Tuesday, February 16, 2010

My DSM-5 Report Card: Grading Depression - Part I

This is the first in a series of report cards that grades the homework turned in last week by the DSM-5 Task Force. Our first assignment: Depression.

First, some background ...

According to statistics cited on the NIMH website, major depression is the leading cause of disability in the US and affects 6.7 percent of Americans in any given year. Plus major depression is a major component to bipolar disorder, affecting another 2.6 percent of the US population each year. In addition, dysthymia (major depression lite) accounts for an additional 1.5 percent.

An illness of this dimension literally comes equipped with its own gravitational field. Thus, few psychiatric diagnoses make sense without some reference to depression, be it anxiety or schizophrenia or borderline personality disorder.

This means that if the people responsible for coming up with a new version of DSM depression get it wrong, then the whole document - together with the whole field of diagnostic psychiatry - is going to be out of alignment.

Fortunately, everyone knows what depression is, right? Um, not exactly. Early versions of the DSM recognized the highly complex nature of the illness at the expense of confusing just about everyone and thus influencing no one. The DSM-III of 1980 and its successors (the DSM-III-R, the DSM-IV, and the DSM-IV-TR) went for simplicity and clarity, which seemed to please just about everyone, except maybe patients.

The major knock on depression as we know it is that it is a catch-all diagnosis for all manner of things going wrong. But this is its major appeal, as well. One one hand, not enough patients are getting better on meds and therapies designed to combat this simultaneously mysterious and obvious entity called depression. On the other hand, just enough are.

At issue for the DSM-5’s Mood Disorders Work Group is how these major contradictions can be reconciled.

Time to start grading ...

The symptom checklist

This was a masterstroke from those who brought us the DSM-III. So much so, that we tend to think of the checklist as something that existed since before the dawn of time and that is based on pure science rather than being pulled out of thin air. Even though the current DSM recognizes several different forms of depression, everything originates from this (five of) nine-item menu.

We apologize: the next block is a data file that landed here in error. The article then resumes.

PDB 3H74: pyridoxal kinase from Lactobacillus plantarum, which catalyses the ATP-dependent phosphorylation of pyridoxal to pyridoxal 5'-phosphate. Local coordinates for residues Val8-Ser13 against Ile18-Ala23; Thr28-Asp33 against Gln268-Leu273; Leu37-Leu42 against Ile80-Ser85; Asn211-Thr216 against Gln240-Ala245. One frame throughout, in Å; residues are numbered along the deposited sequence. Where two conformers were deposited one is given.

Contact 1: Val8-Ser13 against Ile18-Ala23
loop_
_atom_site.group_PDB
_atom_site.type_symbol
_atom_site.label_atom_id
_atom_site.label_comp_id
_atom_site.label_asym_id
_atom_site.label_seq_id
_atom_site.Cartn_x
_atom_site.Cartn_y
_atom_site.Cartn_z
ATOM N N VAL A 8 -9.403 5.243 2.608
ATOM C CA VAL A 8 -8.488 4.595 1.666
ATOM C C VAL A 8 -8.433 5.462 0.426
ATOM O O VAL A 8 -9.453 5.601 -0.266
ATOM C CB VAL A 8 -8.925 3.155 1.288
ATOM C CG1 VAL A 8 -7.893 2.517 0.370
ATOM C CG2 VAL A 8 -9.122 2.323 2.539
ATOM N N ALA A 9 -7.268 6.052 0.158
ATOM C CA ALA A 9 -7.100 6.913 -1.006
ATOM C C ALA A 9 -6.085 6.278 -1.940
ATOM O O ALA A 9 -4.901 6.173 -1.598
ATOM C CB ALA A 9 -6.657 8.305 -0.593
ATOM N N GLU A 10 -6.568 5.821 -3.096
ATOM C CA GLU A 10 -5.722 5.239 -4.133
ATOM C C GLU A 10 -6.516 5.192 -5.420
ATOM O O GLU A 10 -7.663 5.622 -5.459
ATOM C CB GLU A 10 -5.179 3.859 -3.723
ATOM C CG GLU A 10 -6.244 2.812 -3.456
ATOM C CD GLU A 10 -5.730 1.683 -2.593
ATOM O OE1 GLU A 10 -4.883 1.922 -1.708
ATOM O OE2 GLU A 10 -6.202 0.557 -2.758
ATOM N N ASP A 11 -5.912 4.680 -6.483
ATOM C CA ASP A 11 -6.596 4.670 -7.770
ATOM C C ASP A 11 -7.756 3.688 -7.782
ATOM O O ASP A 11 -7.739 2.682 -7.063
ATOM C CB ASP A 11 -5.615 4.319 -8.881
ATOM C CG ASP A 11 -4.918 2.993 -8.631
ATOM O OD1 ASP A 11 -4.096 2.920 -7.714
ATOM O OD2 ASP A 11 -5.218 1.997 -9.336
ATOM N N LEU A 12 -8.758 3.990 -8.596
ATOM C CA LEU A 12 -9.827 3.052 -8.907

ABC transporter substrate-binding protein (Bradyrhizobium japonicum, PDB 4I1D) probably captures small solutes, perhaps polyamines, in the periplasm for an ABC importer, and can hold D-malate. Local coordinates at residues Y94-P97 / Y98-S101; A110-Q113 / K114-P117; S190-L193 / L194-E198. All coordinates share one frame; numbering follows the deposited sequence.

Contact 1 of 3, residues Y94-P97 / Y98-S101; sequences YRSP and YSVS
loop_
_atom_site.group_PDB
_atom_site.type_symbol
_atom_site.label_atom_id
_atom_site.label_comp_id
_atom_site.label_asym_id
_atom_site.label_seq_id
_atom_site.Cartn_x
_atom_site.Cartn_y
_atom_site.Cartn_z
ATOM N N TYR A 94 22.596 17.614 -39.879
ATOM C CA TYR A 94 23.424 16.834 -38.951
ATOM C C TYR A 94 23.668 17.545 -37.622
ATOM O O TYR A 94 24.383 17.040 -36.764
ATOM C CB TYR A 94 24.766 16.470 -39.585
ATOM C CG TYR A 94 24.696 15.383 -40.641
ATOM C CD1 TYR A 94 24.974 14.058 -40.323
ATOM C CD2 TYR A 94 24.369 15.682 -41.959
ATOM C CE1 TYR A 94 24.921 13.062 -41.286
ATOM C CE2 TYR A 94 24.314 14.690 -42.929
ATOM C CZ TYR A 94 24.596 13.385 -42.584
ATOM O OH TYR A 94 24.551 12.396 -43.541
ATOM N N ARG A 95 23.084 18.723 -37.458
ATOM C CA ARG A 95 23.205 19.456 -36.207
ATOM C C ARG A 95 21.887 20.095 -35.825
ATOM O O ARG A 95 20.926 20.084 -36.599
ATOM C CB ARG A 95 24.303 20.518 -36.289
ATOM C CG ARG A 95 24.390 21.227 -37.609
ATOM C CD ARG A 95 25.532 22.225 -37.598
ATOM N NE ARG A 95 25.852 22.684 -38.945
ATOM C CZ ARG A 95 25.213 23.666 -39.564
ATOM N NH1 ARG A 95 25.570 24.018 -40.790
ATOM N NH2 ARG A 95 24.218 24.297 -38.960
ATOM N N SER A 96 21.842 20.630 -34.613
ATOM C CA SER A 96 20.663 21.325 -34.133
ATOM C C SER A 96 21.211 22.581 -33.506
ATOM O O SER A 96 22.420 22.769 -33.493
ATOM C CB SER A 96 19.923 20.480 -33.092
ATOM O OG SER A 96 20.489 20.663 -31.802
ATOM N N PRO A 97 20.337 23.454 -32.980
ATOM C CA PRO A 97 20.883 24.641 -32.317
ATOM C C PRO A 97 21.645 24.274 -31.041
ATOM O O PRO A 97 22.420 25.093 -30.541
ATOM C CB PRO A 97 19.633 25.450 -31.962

Critics have identified a number of major problems with the list, namely:
  • It is biased toward identifying depression in women rather than men (such as “appears tearful”).
  • It fails to identify the patient’s predominant state of mind. For instance, it is possible to check off “feeling depressed,” followed by “significant weight loss,” “insomnia,” “psychomotor agitation,” and “fatigue.” Voila! Major depression, but what does that tell us? Is one vague mental symptom followed by four physical ones truly depression?
  • It fails to identify the patient’s predominant state of mind (again). Sad? Agitated? Unmotivated? Feeling hopeless? Overthinking things? Excruciating psychic pain? Yes, we know it’s depression. But what is really going on?
On the other hand, the list has been in service for 30 years. It may not be perfect, but it does give us a reasonable approximation of a condition that so profoundly lays waste to so many. So why change it? This was the approach adopted by the workgroup.

Unfortunately, this was the safe option that gave us nothing to think about, that squelched a conversation that we badly need to be having, and that put the interests of monied stake-holders (such as the insurance industry) over the needs of patients.

Grade: F-minus.
Mixed Anxiety Depression

This is a wholly new and separate diagnosis, distinct from major depression. The workgroup recognized that nearly 60 percent of those with major depression also experience anxiety, which adversely affects patient outcomes.

The new diagnosis would acknowledge that one need not experience full-blown major depression or full-blown anxiety to wind up seriously distressed and incapacitated. A little bit of each will do. Thus, Mixed Anxiety Depression calls for just three or four depression symptoms (one which must include either feeling depressed or loss of pleasure), plus “anxious distress” which involves such things as “irrational worry.”

The recognition of anxious-depression is long-overdue, but since it was already listed in the DSM-IV appendix as deserving of future consideration, one cannot give the current workgroup credit for putting the issue on the table. Moreover, there is no mention of how “agitated depression” and other types of “mixed states” may fit into the picture.

Grade: C.

Mixed Episodes

The current DSM only recognizes mixed depression-mania states as occurring in bipolar I, and only in the ridiculously limited context of full-blown mania combined with full-blown depression. The DSM-5 would restore a measure of sanity by acknowledging that mixed states can occur in bipolar II, as well.

How this fits into unipolar depression is unclear. On one hand, the workgroup expressly rules out unipolar depression if the patient had ever experienced a mixed episode. On the other hand,
with no explanation, the workgroup adds the specifier, “with mixed features.” Huh?

There is good evidence that many individuals with unipolar depression experience mania/hypomania symptoms in their depressions, not enough to rate a diagnosis of bipolar, but enough to raise their levels of distress and make their depressions more difficult to treat.

On this very important issue, the DSM-5 workgroup has not handed in its homework.

Grade: Incomplete.

We’re not finished. Stay tuned for Part II of the Depression Report Card ...

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